Reporting From Stockholm, Sweden – The International Olympic Committee (IOC) bid evaluation team leaves Sweden Saturday pleased with the results of a five day visit to Åre, Falun and capital Stockholm after inspecting venues and reviewing plans to host the nation’s first-ever Olympic Winter Games.
Evaluation Commission Chair Octavian Morariu said from the Stockholm Epicenter Saturday that the Stockholm-Åre 2026 Olympic bid strategy to site venues in four separate clusters across Sweden and in Latvia is in-line with the IOC’s new reforms.
“The candidature benefits greatly from using the best existing facilities in Stockholm, Åre, Falun, and Sigulda,” Morariu said, “and thus fully reflects the Olympic Agenda 2020.”
“We are happy to see ever increasing public support as evidenced by the recent IOC poll which is shared to the candidature committee yesterday.”
The poll commissioned by the IOC in February revealed that 55 percent in Sweden support the bid while only 17 percent are opposed and 28 percent undecided.
“And we are pleased with the strong support and involvement by the private sector too,” he added, referring to partnership deals with communications technology company Ericsson and medical technology firm Permobil.
Morariu was also clear that there are areas of concern that need to be resolved if Sweden hopes to win the June 24 election.
“We all agree that work remains to be done to define the roles and responsibilities of the different stakeholders within the required timelines,” he added.
“We also look forward to receiving more details about the delivery of the Olympic Villages in Stockholm and Åre.
The commission did not visit the sliding track in Sigulda, Latvia due to time constraints. The proposed venue for bobsled, luge and skeleton lies across the Baltic Sea and requires a one-hour flight or longer ferry transfer to visit.
Falun, the site for ski jumping and Nordic combined events, is about three hours away from Stockholm by rail or car.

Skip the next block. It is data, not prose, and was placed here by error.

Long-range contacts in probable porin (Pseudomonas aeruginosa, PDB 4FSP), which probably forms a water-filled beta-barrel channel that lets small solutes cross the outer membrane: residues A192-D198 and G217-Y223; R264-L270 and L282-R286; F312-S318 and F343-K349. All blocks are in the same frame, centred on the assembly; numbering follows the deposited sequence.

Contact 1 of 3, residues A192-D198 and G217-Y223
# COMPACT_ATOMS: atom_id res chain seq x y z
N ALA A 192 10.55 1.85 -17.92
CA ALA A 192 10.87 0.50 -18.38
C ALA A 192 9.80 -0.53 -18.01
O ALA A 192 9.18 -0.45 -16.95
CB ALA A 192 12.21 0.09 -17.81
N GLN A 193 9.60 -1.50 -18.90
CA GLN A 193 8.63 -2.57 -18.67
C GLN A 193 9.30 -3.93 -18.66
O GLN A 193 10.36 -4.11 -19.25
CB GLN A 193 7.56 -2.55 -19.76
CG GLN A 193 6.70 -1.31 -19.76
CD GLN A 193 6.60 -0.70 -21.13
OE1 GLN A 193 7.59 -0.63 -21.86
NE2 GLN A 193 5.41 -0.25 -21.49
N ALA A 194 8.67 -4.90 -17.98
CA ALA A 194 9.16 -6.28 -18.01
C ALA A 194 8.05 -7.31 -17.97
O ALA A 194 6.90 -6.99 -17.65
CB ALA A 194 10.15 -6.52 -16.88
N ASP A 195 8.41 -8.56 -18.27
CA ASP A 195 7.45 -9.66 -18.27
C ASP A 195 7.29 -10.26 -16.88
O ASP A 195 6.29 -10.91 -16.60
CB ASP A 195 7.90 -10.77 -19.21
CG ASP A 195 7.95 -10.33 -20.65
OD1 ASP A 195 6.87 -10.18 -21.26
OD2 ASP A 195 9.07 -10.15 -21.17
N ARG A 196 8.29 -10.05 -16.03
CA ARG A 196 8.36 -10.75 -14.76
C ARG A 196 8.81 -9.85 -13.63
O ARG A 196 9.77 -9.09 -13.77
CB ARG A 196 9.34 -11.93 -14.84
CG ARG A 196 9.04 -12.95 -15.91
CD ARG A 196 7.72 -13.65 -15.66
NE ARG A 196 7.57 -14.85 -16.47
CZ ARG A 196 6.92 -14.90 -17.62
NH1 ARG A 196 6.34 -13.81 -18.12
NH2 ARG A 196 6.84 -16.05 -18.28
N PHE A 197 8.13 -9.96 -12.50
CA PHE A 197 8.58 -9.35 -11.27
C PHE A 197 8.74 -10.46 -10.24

Åre lies 600 km northwest of the Capital and requires air or rail travel to visit.
But the IOC insisted that this venue plan, one that could be the most widespread in Olympic history, is perfectly in line with their expectations.
“The results [of recent bid reforms] is two bids that fits exactly the vision that we had in Agenda 2020 which is to use what you have,” IOC Executive Director Christophe Dubi said Saturday.
“Use your assets, use your expertise, do not build if it is not necessary, build only if there is a legacy and as you see here, what you see in [Italy’s bid Milan-Cortina] is exactly that vision.”
Starting in 2013 and the election of IOC President Thomas Bach, the IOC has slowly rolled-in bid reforms as cities began to back away from bidding for the Games due to escalating costs and risks. Emphasizing efficiency, sustainability, and flexibility – the reforms were too late to save four-of-six bids that dropped out of the 2022 Winter Games race and five-of seven that are now out for 2026.
Dubi said that the IOC and bid teams are now working collaboratively to properly execute the new reforms, and that’s the reason why the remaining two bids are strong.
“From this standpoint, yes, there is a process but behind it there is a spirit and philosophy,” Dubi said.
“The spirit is the collaboration and the philosophy is to adapt the Games to a local context, and this is what we have so I would say from this standpoint – it’s a strike.”
Swedish organizers now wait for a government decision on whether to provide necessary guarantees to the IOC to support the bid. If those assurances are denied, Stockholm-Åre will be forced to end its run at the Games.
According to Sweden’s Minister of Culture and Sport Amanda Lind, the decision will be made ahead of an April 12 deadline set by the IOC.
But Dubi has hinted that the deadline is flexible.
“I don’t say that by the 12th of April it will be the final point to each of the guarantees,” he said.
“We will continue to exchange and fine-tune to have the ideal guarantees that will fit the context here and also much of what is expected from and IOC standpoint.”
Morariu and his team will travel to Italy for a similar inspection from April 2 to 6. The commission will produce a report for IOC voting members by the end of May before the IOC Session elects a winner June 24 in Lausanne, Switzerland.